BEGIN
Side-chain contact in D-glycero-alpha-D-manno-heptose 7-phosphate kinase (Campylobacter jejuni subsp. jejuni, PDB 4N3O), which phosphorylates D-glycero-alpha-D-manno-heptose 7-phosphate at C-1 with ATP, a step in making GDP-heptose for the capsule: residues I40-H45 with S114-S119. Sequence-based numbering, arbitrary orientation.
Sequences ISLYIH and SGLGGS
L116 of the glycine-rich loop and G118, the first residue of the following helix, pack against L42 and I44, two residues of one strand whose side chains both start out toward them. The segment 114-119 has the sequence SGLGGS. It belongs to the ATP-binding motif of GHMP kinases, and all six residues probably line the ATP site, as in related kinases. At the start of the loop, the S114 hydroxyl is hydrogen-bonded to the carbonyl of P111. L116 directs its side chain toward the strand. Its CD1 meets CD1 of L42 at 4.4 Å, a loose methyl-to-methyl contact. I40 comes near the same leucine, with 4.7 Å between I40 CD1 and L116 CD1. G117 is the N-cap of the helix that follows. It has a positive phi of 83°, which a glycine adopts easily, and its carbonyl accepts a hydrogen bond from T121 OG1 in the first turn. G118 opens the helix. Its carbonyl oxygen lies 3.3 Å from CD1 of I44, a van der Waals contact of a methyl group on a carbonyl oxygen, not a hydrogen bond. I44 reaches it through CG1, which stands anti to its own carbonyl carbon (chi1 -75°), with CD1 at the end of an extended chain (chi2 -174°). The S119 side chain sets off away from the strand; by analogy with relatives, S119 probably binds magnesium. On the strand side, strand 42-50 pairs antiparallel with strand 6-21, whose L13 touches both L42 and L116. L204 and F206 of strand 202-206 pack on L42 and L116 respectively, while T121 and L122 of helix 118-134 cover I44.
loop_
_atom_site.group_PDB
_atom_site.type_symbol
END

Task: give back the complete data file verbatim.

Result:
Side-chain contact in D-glycero-alpha-D-manno-heptose 7-phosphate kinase (Campylobacter jejuni subsp. jejuni, PDB 4N3O), which phosphorylates D-glycero-alpha-D-manno-heptose 7-phosphate at C-1 with ATP, a step in making GDP-heptose for the capsule: residues I40-H45 with S114-S119. Sequence-based numbering, arbitrary orientation.
Sequences ISLYIH and SGLGGS
L116 of the glycine-rich loop and G118, the first residue of the following helix, pack against L42 and I44, two residues of one strand whose side chains both start out toward them. The segment 114-119 has the sequence SGLGGS. It belongs to the ATP-binding motif of GHMP kinases, and all six residues probably line the ATP site, as in related kinases. At the start of the loop, the S114 hydroxyl is hydrogen-bonded to the carbonyl of P111. L116 directs its side chain toward the strand. Its CD1 meets CD1 of L42 at 4.4 Å, a loose methyl-to-methyl contact. I40 comes near the same leucine, with 4.7 Å between I40 CD1 and L116 CD1. G117 is the N-cap of the helix that follows. It has a positive phi of 83°, which a glycine adopts easily, and its carbonyl accepts a hydrogen bond from T121 OG1 in the first turn. G118 opens the helix. Its carbonyl oxygen lies 3.3 Å from CD1 of I44, a van der Waals contact of a methyl group on a carbonyl oxygen, not a hydrogen bond. I44 reaches it through CG1, which stands anti to its own carbonyl carbon (chi1 -75°), with CD1 at the end of an extended chain (chi2 -174°). The S119 side chain sets off away from the strand; by analogy with relatives, S119 probably binds magnesium. On the strand side, strand 42-50 pairs antiparallel with strand 6-21, whose L13 touches both L42 and L116. L204 and F206 of strand 202-206 pack on L42 and L116 respectively, while T121 and L122 of helix 118-134 cover I44.
loop_
_atom_site.group_PDB
_atom_site.type_symbol